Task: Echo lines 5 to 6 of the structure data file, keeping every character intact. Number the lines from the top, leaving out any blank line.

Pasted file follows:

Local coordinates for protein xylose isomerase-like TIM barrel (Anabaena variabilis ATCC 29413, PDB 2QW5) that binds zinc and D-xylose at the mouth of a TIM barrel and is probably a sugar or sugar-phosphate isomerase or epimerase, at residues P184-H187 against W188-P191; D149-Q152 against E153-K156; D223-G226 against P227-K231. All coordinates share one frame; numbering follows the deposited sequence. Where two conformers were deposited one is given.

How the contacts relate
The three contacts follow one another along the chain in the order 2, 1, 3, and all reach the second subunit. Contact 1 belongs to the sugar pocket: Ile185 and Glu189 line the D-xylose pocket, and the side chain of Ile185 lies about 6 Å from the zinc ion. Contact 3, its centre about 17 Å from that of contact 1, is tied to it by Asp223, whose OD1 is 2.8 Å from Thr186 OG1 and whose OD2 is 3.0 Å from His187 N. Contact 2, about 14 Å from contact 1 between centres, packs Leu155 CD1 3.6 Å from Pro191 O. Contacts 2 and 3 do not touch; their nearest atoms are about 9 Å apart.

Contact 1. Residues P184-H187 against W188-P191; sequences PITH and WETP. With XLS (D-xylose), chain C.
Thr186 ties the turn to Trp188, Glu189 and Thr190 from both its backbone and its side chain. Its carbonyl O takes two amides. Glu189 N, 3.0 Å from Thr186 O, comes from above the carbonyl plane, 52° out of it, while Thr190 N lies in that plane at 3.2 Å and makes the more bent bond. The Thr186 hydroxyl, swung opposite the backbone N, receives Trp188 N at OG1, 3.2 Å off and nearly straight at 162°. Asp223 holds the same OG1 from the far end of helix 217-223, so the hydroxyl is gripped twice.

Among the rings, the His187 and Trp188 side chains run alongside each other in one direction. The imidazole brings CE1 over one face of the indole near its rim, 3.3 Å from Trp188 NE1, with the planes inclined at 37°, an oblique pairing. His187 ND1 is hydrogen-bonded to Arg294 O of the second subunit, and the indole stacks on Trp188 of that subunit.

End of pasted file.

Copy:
Thr186 ties the turn to Trp188, Glu189 and Thr190 from both its backbone and its side chain. Its carbonyl O takes two amides. Glu189 N, 3.0 Å from Thr186 O, comes from above the carbonyl plane, 52° out of it, while Thr190 N lies in that plane at 3.2 Å and makes the more bent bond. The Thr186 hydroxyl, swung opposite the backbone N, receives Trp188 N at OG1, 3.2 Å off and nearly straight at 162°. Asp223 holds the same OG1 from the far end of helix 217-223, so the hydroxyl is gripped twice.

Among the rings, the His187 and Trp188 side chains run alongside each other in one direction. The imidazole brings CE1 over one face of the indole near its rim, 3.3 Å from Trp188 NE1, with the planes inclined at 37°, an oblique pairing. His187 ND1 is hydrogen-bonded to Arg294 O of the second subunit, and the indole stacks on Trp188 of that subunit.